FHA underwriters were under strict orders to adhere to these neighborhood maps as primary criteria in their loan approval process. Redlining through FHA standards officially ended in 1950 but private banks and lenders, as well as real estate professionals, went on well into the 1970s and 1980s.
Businesses were subjected to the same lending standards, which diverted small business loans and any chance of economic development away from working class and minority neighborhoods.
Although it’s hard to imagine a business practice more despicable and unethical than redlining, that’s exactly how we can describe “blockbusting,” which was widespread even less than 50 years ago. Unscrupulous real estate speculators used race as a tool to artificially manipulate property values in certain neighborhoods…and make fortunes. When certain developers wanted to buy up all the property in a certain middle class or working class white neighborhood they would purposely sell a certain number of homes to African American families.
That in itself was no problem but they would play up the narrative of “neighborhood decline” and exploit fears of declining home prices. Using these manufactured fear tactics, they would convince enough white families to sell their homes and create an outright panic. Soon, everyone was selling their homes, even if they were racially tolerant, because of the impending real estate crash in their neighborhood. Of course the speculators who started the fear mongering would buy up these properties, often for pennies on a dollar. They would then turn single-family homes into multi family units and apartments and cram them full with tenants without providing proper maintenance or safe, livable conditions.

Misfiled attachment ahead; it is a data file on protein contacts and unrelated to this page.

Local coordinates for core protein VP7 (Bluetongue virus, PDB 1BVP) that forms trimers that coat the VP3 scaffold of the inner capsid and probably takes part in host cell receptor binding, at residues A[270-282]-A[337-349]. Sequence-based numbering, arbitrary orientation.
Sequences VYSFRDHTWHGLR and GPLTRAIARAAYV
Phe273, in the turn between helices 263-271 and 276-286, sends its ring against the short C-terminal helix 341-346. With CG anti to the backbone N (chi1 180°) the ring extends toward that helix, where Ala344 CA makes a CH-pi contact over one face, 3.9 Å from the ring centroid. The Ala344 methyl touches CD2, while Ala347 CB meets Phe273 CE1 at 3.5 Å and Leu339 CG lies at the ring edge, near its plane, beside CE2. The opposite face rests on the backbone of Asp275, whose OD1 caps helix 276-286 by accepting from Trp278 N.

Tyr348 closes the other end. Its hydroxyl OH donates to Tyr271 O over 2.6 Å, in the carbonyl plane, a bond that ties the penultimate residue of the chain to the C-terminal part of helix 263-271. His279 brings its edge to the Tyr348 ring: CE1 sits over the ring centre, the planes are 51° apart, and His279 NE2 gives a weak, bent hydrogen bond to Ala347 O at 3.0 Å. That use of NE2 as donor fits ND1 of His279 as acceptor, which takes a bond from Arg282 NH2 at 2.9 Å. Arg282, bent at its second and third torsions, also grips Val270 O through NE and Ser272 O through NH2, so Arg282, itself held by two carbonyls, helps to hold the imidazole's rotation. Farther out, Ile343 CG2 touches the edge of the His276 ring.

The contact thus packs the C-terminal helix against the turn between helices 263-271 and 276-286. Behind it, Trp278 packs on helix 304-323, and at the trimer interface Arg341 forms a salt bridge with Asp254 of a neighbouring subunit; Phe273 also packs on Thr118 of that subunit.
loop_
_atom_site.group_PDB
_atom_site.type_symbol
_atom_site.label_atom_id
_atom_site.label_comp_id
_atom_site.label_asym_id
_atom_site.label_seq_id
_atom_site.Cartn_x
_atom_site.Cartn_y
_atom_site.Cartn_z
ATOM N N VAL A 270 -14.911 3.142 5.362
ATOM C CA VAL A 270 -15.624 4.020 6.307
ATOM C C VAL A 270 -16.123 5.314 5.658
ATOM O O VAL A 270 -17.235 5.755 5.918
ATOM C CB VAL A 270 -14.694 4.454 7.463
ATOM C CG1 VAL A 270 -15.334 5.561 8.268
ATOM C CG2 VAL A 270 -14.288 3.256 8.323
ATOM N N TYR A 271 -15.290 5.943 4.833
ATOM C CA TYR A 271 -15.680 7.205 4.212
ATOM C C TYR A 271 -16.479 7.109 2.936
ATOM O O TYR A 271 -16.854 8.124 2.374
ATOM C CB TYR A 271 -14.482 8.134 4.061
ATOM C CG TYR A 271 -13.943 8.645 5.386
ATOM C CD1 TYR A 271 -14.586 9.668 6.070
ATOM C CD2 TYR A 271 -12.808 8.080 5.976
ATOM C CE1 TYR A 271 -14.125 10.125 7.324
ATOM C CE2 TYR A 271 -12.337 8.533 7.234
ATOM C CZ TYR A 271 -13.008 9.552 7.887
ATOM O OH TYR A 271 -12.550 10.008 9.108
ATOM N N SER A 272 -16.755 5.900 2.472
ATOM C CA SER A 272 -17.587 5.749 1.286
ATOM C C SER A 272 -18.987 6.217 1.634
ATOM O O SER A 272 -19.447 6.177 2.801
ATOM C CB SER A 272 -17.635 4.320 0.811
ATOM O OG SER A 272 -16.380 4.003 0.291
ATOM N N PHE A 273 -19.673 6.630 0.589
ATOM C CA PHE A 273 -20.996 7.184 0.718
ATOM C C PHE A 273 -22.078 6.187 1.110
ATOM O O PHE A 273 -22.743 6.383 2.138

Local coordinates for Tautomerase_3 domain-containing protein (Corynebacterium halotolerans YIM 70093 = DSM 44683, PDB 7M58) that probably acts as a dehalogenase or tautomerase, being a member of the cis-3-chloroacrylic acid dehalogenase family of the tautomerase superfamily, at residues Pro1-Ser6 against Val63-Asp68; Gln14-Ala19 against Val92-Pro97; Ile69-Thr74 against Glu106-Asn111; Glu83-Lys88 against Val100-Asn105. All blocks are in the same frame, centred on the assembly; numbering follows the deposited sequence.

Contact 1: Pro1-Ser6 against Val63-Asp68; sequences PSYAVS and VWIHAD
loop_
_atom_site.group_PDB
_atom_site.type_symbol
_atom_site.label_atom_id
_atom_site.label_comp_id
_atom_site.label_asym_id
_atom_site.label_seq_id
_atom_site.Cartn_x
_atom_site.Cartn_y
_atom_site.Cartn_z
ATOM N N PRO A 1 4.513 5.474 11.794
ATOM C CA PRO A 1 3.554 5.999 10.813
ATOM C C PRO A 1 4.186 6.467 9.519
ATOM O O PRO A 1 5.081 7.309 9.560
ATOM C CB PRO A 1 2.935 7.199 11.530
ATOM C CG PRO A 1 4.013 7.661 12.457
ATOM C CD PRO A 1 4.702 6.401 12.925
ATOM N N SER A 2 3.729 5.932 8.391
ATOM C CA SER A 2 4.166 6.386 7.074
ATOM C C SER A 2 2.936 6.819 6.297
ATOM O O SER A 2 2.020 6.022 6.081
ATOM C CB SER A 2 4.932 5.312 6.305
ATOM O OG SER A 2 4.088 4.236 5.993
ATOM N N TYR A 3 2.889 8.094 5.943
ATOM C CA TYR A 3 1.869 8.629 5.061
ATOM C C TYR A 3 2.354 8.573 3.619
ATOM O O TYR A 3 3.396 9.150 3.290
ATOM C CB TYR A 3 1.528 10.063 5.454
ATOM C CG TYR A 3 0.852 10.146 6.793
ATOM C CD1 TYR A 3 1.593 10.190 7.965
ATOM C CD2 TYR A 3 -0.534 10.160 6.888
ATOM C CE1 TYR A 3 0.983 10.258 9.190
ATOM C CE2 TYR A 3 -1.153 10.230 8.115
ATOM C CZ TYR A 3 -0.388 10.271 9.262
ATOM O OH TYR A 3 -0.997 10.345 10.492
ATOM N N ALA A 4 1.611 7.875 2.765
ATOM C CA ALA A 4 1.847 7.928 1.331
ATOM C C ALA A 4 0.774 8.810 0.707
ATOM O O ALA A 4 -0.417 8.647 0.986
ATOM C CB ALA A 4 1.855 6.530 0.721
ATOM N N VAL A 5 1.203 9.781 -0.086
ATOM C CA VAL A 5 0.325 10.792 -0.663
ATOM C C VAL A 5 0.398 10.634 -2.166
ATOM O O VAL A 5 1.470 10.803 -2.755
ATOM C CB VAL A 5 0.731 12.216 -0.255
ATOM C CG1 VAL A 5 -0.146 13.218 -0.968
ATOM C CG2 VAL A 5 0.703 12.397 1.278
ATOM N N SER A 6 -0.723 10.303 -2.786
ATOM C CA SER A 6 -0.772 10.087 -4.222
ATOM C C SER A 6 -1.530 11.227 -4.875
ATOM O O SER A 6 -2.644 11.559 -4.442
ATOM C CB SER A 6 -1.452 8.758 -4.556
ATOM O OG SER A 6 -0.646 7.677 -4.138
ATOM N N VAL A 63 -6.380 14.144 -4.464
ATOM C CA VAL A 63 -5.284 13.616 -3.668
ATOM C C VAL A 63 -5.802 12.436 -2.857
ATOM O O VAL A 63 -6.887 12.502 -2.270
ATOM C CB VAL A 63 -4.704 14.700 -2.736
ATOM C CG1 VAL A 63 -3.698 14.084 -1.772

These are just two of the methods used systematically and legally discriminate against African Americans in our recent history, but unfortunately, there are many more. The FHA, HUD, the Supreme Court, the Community Redevelopment Act, and the Fair Housing Act enacted blatantly racist policies that manifested in white flight to the suburbs and urban decay around primarily black neighborhoods.
It’s almost impossible to calculate the cumulative financial toll for African American families over the generations, but one conservative estimate is that discrimination has caused black homeowners to pay more than $10.5 billion in extra home payments. The same study goes on to find that mortgage payments for black homeowners are on average 54% than for their white counterparts, costing them an additional $4,000 a year in payments. And the loss of educational opportunities, based on property taxes, is even more profound.
Economists cite low home ownership rates and the effects, like poor education and joblessness, as a major factor in the wealth disparity. Middle class blacks haven’t been able to parlay economic advancement into generational wealth and security through home ownership like many white families, essentially being shut out of the American Dream.